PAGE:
Summary: The Virgin Birth of Jesus is a direct fulfillment of Isaiah 7:14.
Christmas B.C.: The Birth
Rev. Brian Bill
I love how kids enjoy Christmas, but sometimes I wonder how much they really understand. I heard about a young girl who came home from Sunday School recently. She was pretty pumped when she ran up to her mom and said, “Mommy, my teacher said that I drew the most unusual Christmas picture she has ever seen!”
The mother studied the picture for a while and agreed with the teacher -- it was rather strange. The mother, wanting to understand the art work, but also not wanting to offend her daughter, asked very gently: “This is great, but who are all these people riding on the back of the airplane?”
“That’s the flight into Egypt.”
“Oh,” the mother said cautiously, “Well, who is this mean-looking man at the front of the plane?”
“That’s Pontius, the Pilot!” the girl responded.
“I see. And here you have Mary and Joseph and the baby.” As the mother studied the picture some more, she summoned up the courage to ask, “But who is this large man sitting behind Mary?”
The little girl sighed. “Can’t you tell, Mom? That’s Round John Virgin.”
As we continue in our series called, “Christmas B.C., we’ve identified several key Old Testament prophecies that were fulfilled specifically and with precision when Jesus was born on that first Christmas. We don’t have to guess what they mean because they are clearly evident in the pictures of Scripture.
Three weeks ago, we learned from Genesis 3:15 that Jesus is the ultimate seed of Eve who would one day crush the serpent’s ugly head. Two weeks ago we spent some time looking at several Old Testament pictures and predictions found in Genesis 22 and Exodus 12 that depict Jesus as the ultimate sacrificial lamb.
Last week, we established from Micah 5:2 that Jesus had to be born in a place called Bethlehem. Just as the place of Jesus’ birth was prophetically identified 700 years before it happened, so was the process of his birth. According to Isaiah 7:14, the birth of Immanuel would be mysterious and miraculous because He would be born of a virgin.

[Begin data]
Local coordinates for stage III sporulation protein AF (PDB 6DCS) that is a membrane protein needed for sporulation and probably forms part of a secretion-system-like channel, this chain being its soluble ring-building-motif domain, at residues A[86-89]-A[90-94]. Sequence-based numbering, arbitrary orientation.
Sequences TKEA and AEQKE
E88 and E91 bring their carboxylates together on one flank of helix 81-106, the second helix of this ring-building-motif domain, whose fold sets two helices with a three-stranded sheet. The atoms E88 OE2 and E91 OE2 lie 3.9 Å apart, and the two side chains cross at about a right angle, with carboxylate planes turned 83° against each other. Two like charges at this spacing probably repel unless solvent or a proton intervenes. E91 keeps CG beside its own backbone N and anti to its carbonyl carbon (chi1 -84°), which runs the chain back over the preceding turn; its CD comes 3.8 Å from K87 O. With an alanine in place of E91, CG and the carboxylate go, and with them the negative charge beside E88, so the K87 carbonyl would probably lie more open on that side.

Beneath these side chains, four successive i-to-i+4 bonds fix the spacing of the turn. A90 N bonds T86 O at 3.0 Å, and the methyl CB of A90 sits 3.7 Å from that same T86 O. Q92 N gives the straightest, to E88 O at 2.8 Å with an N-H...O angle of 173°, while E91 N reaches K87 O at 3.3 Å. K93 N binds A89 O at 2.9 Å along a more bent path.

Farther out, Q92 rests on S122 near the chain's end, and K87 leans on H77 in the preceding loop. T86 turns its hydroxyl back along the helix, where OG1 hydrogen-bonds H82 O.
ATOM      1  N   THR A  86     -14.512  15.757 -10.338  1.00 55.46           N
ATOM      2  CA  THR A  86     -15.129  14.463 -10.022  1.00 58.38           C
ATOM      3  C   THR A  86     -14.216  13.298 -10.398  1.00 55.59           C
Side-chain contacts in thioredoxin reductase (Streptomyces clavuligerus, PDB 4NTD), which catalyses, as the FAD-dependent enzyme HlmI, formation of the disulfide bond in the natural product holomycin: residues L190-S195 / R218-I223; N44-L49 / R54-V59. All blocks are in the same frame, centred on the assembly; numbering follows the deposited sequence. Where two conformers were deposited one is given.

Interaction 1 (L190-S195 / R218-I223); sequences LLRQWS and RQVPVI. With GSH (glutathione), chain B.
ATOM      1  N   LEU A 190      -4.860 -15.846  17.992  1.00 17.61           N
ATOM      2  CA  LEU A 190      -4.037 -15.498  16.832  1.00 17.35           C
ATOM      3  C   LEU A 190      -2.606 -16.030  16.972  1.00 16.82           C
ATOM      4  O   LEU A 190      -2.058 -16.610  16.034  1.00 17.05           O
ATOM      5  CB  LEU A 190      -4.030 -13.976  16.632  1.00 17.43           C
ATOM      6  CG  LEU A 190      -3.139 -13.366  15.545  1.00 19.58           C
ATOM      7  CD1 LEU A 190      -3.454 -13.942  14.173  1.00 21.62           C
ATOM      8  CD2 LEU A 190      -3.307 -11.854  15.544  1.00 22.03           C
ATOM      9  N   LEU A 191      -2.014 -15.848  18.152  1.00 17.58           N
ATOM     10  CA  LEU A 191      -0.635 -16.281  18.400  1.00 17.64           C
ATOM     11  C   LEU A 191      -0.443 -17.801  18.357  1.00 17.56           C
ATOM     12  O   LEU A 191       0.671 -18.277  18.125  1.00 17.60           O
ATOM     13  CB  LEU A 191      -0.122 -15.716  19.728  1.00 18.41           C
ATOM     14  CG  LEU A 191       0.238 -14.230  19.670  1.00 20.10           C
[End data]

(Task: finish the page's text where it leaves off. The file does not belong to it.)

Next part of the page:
The Gospel According to Isaiah
As has been our practice in this series, let’s look first at the context surrounding the Old Testament prophecy before we focus on its fulfillment. Please turn in your Bibles to the book of Isaiah. Isaiah was a contemporary of Micah and was considered one of the most prolific prophets in Israel. He ministered during the time of Israel’s decline. The book that bears his name is filled with predictive prophecies about the birth of Jesus – we see them in chapters 7, 9, and 11. And, of course, chapter 53 is filled with startling predictions about his substitutionary death.
Jerome, a church leader from the 4th Century, said this about Isaiah: “He should be called an evangelist rather than a prophet because he describes all the mysteries of Christ so clearly that you would think he is composing a history of what has already happened rather than prophesying about what is to come.”
In chapter 6, when Uzziah was king, Isaiah describes his call from God in vivid and powerful language. This vision of Yahweh in the Temple colored his whole view of life. He had seen God as the holy one of Israel and he would never forget it. To him, sin was appalling and God’s awesome purity was cleansing. He had been forgiven and taken into God’s service.
When we come to chapter 7, Uzziah’s grandson, Ahaz is on the throne. Ahaz defied God and as a result his kingdom came under attack from all quarters. In 2 Kings 16 we get some further insight into what kind of man Ahaz was. In verse 2, we learn that he “did not do what was right in the eyes of the Lord his God.” Verse 3 tells us how far south he had slid spiritually: “He…even sacrificed his son in the fire, following the detestable ways of the nations the Lord had driven out before the Israelites.” He was a wicked king. In verse 5, two kings gather together to come and fight against him.
Now let’s go back to Isaiah 7. Look at verse 2. “So the hearts of Ahaz and his people were shaken, as the trees of the forest are shaken by the wind.” He’s shaking like a leaf. Instead of turning to the Lord, he begins to think about allying himself with the evil empire of Assyria. At this crucial time, God in His great love and mercy toward the house of David, took the initiative and sent Isaiah the prophet to help King Ahaz.
Isaiah said to Ahaz in verse 4: “Be careful, keep calm and don’t be afraid. Do not lose heart because of these two smoldering stubs of firewood…” The two countries fighting against him could do no harm to him. Why? Because God himself had made a covenant with David that his kingdom would endure forever and ever. But what did Ahaz do? He didn’t want to listen to God.